We’re in the midst of the fall holiday season, the time of year when we’re stashing away the plastic skeleton that was taped to our light post and trying to avoid the glittery Santa Land display at Target. We’re focused on the holiday in between. We’re talking turkey.
We’ve both been married long enough that we no longer have to argue over going to his parents’ house or ours. Now we are the parents. We’re the sandwich generation, and many of our parents are living the good life at Leisure World. Their downsized digs don’t include a dining room table that expands to seat 24.
When our mothers presented us with their Irish linen banquet tablecloth and their “good china,” they were passing the baton. We have been elected to host all future family feasts. And we do enjoy it. We’re grateful that our guests generally go home after dinner, unlike one of our friends, whose extended family members like her house so much that they usually bring a bottle of wine and a suitcase and move into one of her spare bedrooms for the long weekend.
We’re seasoned enough to know we’ll end up buying a new tablecloth at the last minute because the old one was put away wrinkled and with a big wine stain only partially washed out. We know that when someone asks what to bring, we’ll say, “whatever you want,” but we really don’t want their broccoli and mushroom soup casserole. And when our husbands ask if we are hosting the next event, that means they will do their part and bring up the extra folding chairs from the basement.
But if you’re hosting Thanksgiving there are other pressing dilemmas:
How much do you have to channel Martha Stewart? The diva of domesticity has an entire website devoted to Thanksgiving, from how to scoop out a squash to how to turn your leftover turkey into Vietnamese banh mi sandwiches. She advises that “fabric glue, glitter, and masking tape are all you need to add understated glamour to your Thanksgiving table runner.” The last time we tried one of her projects we ended up with glitter in the mashed potatoes.
If you are sick of serving exactly the same menu every year, how many substitutions can you put on the table before people notice and start to yell? We remember the time we substituted roasted kale with pancetta for creamed spinach or butternut squash gratin for mashed sweet potatoes topped with mini-marshmallows. Our kids still haven’t gotten over it.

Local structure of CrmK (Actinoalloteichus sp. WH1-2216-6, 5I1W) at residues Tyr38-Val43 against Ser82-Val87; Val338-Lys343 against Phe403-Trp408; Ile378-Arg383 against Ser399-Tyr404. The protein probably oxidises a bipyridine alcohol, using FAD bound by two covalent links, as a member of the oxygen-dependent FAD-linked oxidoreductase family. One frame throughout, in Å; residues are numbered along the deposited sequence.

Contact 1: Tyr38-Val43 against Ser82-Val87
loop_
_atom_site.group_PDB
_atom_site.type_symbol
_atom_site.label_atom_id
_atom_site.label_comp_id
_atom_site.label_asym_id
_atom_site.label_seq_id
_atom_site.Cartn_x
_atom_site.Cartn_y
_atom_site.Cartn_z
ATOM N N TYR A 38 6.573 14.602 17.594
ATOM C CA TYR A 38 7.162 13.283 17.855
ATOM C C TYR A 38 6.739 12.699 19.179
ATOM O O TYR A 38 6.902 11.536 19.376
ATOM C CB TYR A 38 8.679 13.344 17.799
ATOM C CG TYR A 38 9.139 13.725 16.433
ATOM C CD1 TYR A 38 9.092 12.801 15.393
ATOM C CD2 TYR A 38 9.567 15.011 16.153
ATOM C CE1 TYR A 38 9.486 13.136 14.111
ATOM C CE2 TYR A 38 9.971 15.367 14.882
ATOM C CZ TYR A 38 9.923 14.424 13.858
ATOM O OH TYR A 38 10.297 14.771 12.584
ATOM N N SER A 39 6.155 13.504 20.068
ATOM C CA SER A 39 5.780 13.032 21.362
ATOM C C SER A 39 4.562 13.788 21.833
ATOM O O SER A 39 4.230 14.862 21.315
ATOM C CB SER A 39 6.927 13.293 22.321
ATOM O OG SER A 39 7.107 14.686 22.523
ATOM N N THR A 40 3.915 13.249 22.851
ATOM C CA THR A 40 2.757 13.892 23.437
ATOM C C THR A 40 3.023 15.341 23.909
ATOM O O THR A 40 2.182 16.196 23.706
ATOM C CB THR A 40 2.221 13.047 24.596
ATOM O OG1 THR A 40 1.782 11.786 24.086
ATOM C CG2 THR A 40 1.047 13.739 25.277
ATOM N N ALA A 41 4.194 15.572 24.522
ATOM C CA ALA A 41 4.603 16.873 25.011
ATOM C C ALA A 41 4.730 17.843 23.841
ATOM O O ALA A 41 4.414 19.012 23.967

Can the supermarket’s advertised take-out dinner for 10 possibly taste as good as it looks on the poster? We read the circular from the local organic specialty market and saw that for $20 per person you can get an all-natural turkey with cider-pomegranate glaze, traditional side dishes included. For just a penny less ($19.99) you can select a vegan main dish. But who will call the police to break up the riot when we place the platter of Tofurkey, that popular soy-sauce-colored tofu shaped like a turkey, in front of our guests?
Which brings us to the question of credit. How many side dishes can you purchase and dump into your own china bowls, yet still claim you made the whole meal? What if you made all the sides but bought the turkey, the star of the show, preroasted for you at the market? Taking credit for everything on the table becomes problematic when a guest raves about the not-from-scratch dish and asks for the recipe. “Oh, it’s not hard, you just chop the onions first,” you may say, modestly glancing downward. “I forget what comes next. I’ll just e-mail you the recipe.”
Every year we’re tempted by those restaurant ads that promise to welcome all the members of the family on the big day. We wonder what it would be like on Thanksgiving if there were no dishes, no cleanup, and a waiter to serve us.
But our families are too noisy to be in a restaurant. We don’t want to disturb the other diners, who will also be quizzing their college kids about roommate troubles, listening patiently to their sister’s travel plans, and telling their mother-in-law for the third time that no, Michelle is not engaged yet, just living with him. In a restaurant, we couldn’t leave the room to check the football scores on TV, and our kids wouldn’t be able to play “Thanksgiving Tango” on the piano for their cousins.
Most important, leftovers would be scarce. We would miss eating pecan pie and cranberry sauce for breakfast on Friday morning.
But don’t let us fool you. When our kids phone home from faraway locales and say they can make it, and they’re bringing friends, we’ll say, “Sure.” And when our sisters ask a month ahead what they can bring, we’ll say, “Whatever you want.” And we’ll tell our husbands, again, to please bring up the chairs from the basement.
But mostly, we’ll be thankful we can all be together.
Note: This first appeared in the Philadelphia Inquirer, 11/16